More Blessed than the Virgin Mary


Justin Taylor:

Can you imagine if you had been there? What would it have been like to be with our Lord Jesus face to face? To walk with him and to listen to him for hours on end. To hear the tone of his voice. To ask him any question you want.

What if, instead of just being one of the disciples in the outer circles, you were one of the key players: Mary the humble mother of God; Peter the exuberant bumbler turned repentant leader; John the Baptizer, who leaped for joy at Jesus in Elizabeth’s womb and then was able to baptize his cousin and Lord.

But if you are in Christ, the reality is that things are better for you know than it would have been to be any of these folks who knew Christ in the flesh.

For example, Jesus said, “Truly, I say to you, among those born of women there has arisen no one greater than John the Baptist. Yet the one who is least in the kingdom of heaven is greater than he” (Matt 11:11; cf. Luke 7:28).

Peter, recalling the Transfiguration and hearing the voice of the Father expressing pleasure in his Son, goes on to say that “we [including you and me] have the prophetic word more fully confirmed. . .” ( 2 Pet 1:17-19).

And at the end of his earthly ministry, Jesus tells his disciples, “it is to your advantage that I go away, for if I do not go away, the Helper will not come to you” (John 16:7).Jonathan Edwards, in his landmark sermon series on 1 Corinthians 13, comments on this theme with a particular view to the blessed virgin Mary:

Great was the privilege which God bestowed on the blessed virgin Mary, in granting that of her should be born the Son of God; that a person who was infinitely more honorable than the angels, who was the Creator and King of heaven and earth and the great Savior of the world, should be conceived in her womb, born of her, and nursed at her breast, was a far greater privilege than to be the mother of the child of the greatest earthly prince that ever existed. But yet, surely that was not so great a privilege as it was to have the grace of God in the heart, to have Christ, as it were, born in the soul, as Christ himself does expressly teach us.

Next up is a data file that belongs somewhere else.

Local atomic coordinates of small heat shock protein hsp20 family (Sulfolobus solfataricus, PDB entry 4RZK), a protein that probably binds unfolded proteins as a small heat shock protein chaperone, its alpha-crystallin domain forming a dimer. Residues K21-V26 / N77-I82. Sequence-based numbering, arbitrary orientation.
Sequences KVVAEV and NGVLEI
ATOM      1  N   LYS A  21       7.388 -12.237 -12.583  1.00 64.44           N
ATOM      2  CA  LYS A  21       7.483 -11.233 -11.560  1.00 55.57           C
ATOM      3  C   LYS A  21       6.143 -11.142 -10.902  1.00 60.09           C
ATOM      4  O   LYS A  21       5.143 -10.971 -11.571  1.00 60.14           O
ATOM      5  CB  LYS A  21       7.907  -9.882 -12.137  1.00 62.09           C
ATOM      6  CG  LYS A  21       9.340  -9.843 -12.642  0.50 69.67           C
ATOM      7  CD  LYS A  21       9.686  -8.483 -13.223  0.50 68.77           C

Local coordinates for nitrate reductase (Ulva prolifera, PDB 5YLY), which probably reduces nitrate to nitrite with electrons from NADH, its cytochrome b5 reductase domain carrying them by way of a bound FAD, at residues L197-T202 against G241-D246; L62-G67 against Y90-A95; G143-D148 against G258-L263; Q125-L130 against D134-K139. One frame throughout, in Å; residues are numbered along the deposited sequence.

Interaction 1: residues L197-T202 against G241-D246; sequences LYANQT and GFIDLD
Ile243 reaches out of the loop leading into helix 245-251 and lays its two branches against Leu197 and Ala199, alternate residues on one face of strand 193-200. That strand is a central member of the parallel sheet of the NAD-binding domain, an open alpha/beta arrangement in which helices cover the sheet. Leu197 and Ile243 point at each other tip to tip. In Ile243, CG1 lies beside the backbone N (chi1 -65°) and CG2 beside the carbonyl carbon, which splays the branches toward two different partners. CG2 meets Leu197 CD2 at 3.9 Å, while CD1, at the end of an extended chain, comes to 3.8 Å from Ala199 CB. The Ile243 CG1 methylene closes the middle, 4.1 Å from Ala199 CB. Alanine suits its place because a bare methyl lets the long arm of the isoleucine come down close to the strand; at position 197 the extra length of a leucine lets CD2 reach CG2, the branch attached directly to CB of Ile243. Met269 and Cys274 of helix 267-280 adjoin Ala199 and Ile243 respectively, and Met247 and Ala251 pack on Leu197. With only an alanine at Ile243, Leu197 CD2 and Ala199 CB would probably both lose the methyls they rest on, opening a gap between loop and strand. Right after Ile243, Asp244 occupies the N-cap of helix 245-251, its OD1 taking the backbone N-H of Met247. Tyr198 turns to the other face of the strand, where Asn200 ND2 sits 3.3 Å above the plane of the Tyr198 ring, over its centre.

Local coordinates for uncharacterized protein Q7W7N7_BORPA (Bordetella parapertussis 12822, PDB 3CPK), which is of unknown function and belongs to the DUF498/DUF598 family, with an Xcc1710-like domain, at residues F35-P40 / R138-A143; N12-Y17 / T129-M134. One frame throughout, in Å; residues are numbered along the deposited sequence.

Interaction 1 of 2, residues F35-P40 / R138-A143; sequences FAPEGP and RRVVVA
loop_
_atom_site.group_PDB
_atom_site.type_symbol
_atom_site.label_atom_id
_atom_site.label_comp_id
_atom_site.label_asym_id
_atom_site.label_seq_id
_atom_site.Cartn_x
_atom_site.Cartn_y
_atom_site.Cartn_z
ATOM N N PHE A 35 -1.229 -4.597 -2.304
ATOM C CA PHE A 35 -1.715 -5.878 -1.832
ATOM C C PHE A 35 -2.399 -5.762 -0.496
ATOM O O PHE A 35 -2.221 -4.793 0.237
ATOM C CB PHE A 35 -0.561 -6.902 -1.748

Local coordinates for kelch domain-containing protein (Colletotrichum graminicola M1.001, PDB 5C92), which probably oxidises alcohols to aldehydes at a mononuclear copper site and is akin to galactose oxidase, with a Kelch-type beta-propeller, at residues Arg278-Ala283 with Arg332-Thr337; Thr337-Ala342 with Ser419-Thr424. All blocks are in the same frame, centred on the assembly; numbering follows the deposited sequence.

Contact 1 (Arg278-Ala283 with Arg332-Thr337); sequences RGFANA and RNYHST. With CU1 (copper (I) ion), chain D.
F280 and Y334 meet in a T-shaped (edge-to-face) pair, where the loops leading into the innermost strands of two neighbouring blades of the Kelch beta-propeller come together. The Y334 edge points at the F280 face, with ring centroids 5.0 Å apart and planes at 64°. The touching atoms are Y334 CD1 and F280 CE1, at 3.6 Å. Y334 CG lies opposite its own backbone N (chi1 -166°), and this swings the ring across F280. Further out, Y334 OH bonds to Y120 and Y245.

Edwards here cites Luke 11:27-28:

As he said these things, a woman in the crowd raised her voice and said to him, “Blessed is the womb that bore you, and the breasts at which you nursed!” But he said, “Blessed rather are those who hear the word of God and keep it!”

Edwards continues:

And once when some told him that his mother and brethren stood without desiring to speak with him, he thence took occasion to let them know that there was a more blessed way of being related to him than that which consisted in being his mother and brethren according to the flesh, viz. in having grace in the heart, and bringing forth the fruits of it in the life.

And here he cites Matt. 12:46-50:

While he was still speaking to the people, behold, his mother and his brothers stood outside, asking to speak to him. But he replied to the man who told him, “Who is my mother, and who are my brothers?”  And stretching out his hand toward his disciples, he said, “Here are my mother and my brothers! For whoever does the will of my Father in heaven is my brother and sister and mother.”

—Jonathan Edwards, Charity and Its Fruits: Living in the Light of God’s Love, ed. Kyle Strobel (Wheaton: Crossway, 2012), 74-75.

Peter serves as a pastor-teacher, at home and abroad, resourcing gospel-centred communities.

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